|Location||Macclesfield, Cheshire, England|
|OS grid reference|
|Built for||Antonio Arighi, Antonio Bianchi|
|Official name: Showroom premises of Messrs Arighi Bianchi|
|Designated||18 September 1973|
Arighi Bianchi is a furniture shop in the town of Macclesfield, Cheshire, England. It was founded in 1854 by Italian immigrants Antonio Arighi and Antonio Bianchi who originated from the village of Casnate on the shores of Lake Como.
The shop is recorded in the National Heritage List for England as a designated Grade II* listed building. It has a cast iron and glass frontage, and stands close to Macclesfield Station and Tesco. The four-storey shop front was inspired by Paxton’s Crystal Palace of 1851. It was the work of a local builder George Roylance. The building has much in common with the steel frame buildings of Lower Manhattan. It was saved from demolition in 1973 after a campaign supported by the Victorian Society, the Architectural Review magazine and Sir John Betjeman.
Arighi Bianchi (pronounced a-ree-ghee bee-an-key) has been part of the furniture in Britain for over 150 years. It was in 1854 that Antonio Arighi set off from the tiny silk-weaving town of Casnate near Lake Como to escape the ravages of the Italian civil war. After crossing the Alps by toboggan of all things, Antonio A eventually pitched up in Macclesfield, Cheshire. Antonio was soon joined in the town by his nephew Antonio Bianchi and the two men swiftly set up in business as cabinet makers.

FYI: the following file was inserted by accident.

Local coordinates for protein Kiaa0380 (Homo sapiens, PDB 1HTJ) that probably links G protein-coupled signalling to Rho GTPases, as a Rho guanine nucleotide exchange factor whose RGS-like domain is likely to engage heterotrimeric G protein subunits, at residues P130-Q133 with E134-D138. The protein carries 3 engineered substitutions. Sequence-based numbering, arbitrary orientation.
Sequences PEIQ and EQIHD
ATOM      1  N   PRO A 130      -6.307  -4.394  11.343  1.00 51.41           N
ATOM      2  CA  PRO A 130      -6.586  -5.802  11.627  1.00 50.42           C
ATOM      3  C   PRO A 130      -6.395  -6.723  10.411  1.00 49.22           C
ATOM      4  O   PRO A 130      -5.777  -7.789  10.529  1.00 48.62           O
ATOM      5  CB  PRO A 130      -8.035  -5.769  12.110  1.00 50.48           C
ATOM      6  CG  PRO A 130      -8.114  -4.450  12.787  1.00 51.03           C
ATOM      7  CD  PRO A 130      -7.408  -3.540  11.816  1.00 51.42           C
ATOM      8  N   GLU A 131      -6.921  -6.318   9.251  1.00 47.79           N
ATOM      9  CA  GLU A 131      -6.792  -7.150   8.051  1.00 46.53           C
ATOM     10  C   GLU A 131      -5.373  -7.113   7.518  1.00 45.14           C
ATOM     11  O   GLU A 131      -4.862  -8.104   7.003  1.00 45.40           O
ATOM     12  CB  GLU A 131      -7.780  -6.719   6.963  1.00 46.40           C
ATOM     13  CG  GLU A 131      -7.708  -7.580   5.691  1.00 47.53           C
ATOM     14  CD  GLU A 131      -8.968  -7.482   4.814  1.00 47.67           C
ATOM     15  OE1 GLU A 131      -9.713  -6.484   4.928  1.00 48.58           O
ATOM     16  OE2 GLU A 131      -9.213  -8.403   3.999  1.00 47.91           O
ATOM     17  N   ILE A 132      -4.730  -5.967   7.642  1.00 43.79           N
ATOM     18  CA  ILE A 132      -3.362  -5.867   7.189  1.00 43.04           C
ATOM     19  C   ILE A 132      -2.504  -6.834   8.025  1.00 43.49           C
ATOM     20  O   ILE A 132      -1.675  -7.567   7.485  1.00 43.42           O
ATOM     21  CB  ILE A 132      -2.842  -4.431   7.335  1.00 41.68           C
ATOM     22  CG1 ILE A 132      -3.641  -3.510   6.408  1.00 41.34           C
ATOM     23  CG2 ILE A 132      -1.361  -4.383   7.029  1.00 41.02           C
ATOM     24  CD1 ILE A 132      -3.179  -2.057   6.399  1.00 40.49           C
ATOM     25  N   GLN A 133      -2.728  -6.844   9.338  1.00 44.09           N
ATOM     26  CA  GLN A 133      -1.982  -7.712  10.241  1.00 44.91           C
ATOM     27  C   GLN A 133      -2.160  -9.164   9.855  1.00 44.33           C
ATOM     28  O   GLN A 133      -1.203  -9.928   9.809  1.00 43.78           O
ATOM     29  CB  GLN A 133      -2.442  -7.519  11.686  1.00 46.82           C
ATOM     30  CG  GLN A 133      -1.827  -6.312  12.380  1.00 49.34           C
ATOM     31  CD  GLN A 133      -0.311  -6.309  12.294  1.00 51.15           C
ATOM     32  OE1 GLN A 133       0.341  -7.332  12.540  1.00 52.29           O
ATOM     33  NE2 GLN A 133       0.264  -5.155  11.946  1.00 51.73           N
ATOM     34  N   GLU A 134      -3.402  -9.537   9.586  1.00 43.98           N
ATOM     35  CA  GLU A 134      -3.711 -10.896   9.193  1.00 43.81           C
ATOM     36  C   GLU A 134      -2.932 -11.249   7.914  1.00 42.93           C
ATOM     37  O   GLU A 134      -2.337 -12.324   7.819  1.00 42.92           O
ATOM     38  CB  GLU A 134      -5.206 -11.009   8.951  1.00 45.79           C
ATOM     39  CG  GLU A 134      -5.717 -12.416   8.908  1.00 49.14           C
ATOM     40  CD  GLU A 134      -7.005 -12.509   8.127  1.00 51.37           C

The 19th century progressed not without incident, with Arighi’s intervention helping to save the town from flooding in 1872 and the decision to move to the current site in 1883. In the early 20th century, the store supplied furniture to Marlborough House and Sandringham House, by royal appointment of Edward VII, Queen Alexandra and Queen Mary.
- Historic England, "Showroom premises of Messrs Arighi Bianchi, Macclesfield (1291854)", National Heritage List for England, retrieved 22 March 2015
- Arighi Bianchi (480), Centre for the Urban Built Environment, retrieved 27 February 2011
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